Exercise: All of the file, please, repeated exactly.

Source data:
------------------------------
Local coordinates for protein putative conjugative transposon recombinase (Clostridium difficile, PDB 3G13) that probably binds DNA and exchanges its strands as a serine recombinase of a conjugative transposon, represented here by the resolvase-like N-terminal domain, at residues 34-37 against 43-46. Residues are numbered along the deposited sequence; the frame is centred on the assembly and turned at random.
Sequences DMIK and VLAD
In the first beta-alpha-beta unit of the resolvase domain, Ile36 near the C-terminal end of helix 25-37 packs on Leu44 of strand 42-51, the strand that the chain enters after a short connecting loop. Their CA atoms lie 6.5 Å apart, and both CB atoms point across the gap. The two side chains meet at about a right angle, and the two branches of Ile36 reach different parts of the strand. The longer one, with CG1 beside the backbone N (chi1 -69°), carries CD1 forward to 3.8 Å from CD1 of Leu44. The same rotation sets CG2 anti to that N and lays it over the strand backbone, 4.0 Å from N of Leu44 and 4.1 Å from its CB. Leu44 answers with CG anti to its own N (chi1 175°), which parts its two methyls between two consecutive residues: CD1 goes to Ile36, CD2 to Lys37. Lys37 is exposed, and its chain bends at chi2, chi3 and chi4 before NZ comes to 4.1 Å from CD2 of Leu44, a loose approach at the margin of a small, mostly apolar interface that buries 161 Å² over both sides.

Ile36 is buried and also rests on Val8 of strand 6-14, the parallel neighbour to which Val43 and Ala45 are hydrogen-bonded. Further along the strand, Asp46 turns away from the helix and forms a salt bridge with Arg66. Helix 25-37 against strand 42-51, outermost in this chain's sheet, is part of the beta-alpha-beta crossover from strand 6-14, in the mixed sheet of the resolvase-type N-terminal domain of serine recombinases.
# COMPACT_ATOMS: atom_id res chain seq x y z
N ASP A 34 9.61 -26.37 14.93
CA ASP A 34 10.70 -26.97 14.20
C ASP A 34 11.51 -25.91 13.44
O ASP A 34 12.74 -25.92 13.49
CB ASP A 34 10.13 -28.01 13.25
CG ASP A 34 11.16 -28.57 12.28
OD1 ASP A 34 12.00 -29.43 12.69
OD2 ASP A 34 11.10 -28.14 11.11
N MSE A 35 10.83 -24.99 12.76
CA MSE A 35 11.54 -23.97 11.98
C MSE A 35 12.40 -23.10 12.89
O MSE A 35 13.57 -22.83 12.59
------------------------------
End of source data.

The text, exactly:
Local coordinates for protein putative conjugative transposon recombinase (Clostridium difficile, PDB 3G13) that probably binds DNA and exchanges its strands as a serine recombinase of a conjugative transposon, represented here by the resolvase-like N-terminal domain, at residues 34-37 against 43-46. Residues are numbered along the deposited sequence; the frame is centred on the assembly and turned at random.
Sequences DMIK and VLAD
In the first beta-alpha-beta unit of the resolvase domain, Ile36 near the C-terminal end of helix 25-37 packs on Leu44 of strand 42-51, the strand that the chain enters after a short connecting loop. Their CA atoms lie 6.5 Å apart, and both CB atoms point across the gap. The two side chains meet at about a right angle, and the two branches of Ile36 reach different parts of the strand. The longer one, with CG1 beside the backbone N (chi1 -69°), carries CD1 forward to 3.8 Å from CD1 of Leu44. The same rotation sets CG2 anti to that N and lays it over the strand backbone, 4.0 Å from N of Leu44 and 4.1 Å from its CB. Leu44 answers with CG anti to its own N (chi1 175°), which parts its two methyls between two consecutive residues: CD1 goes to Ile36, CD2 to Lys37. Lys37 is exposed, and its chain bends at chi2, chi3 and chi4 before NZ comes to 4.1 Å from CD2 of Leu44, a loose approach at the margin of a small, mostly apolar interface that buries 161 Å² over both sides.

Ile36 is buried and also rests on Val8 of strand 6-14, the parallel neighbour to which Val43 and Ala45 are hydrogen-bonded. Further along the strand, Asp46 turns away from the helix and forms a salt bridge with Arg66. Helix 25-37 against strand 42-51, outermost in this chain's sheet, is part of the beta-alpha-beta crossover from strand 6-14, in the mixed sheet of the resolvase-type N-terminal domain of serine recombinases.
# COMPACT_ATOMS: atom_id res chain seq x y z
N ASP A 34 9.61 -26.37 14.93
CA ASP A 34 10.70 -26.97 14.20
C ASP A 34 11.51 -25.91 13.44
O ASP A 34 12.74 -25.92 13.49
CB ASP A 34 10.13 -28.01 13.25
CG ASP A 34 11.16 -28.57 12.28
OD1 ASP A 34 12.00 -29.43 12.69
OD2 ASP A 34 11.10 -28.14 11.11
N MSE A 35 10.83 -24.99 12.76
CA MSE A 35 11.54 -23.97 11.98
C MSE A 35 12.40 -23.10 12.89
O MSE A 35 13.57 -22.83 12.59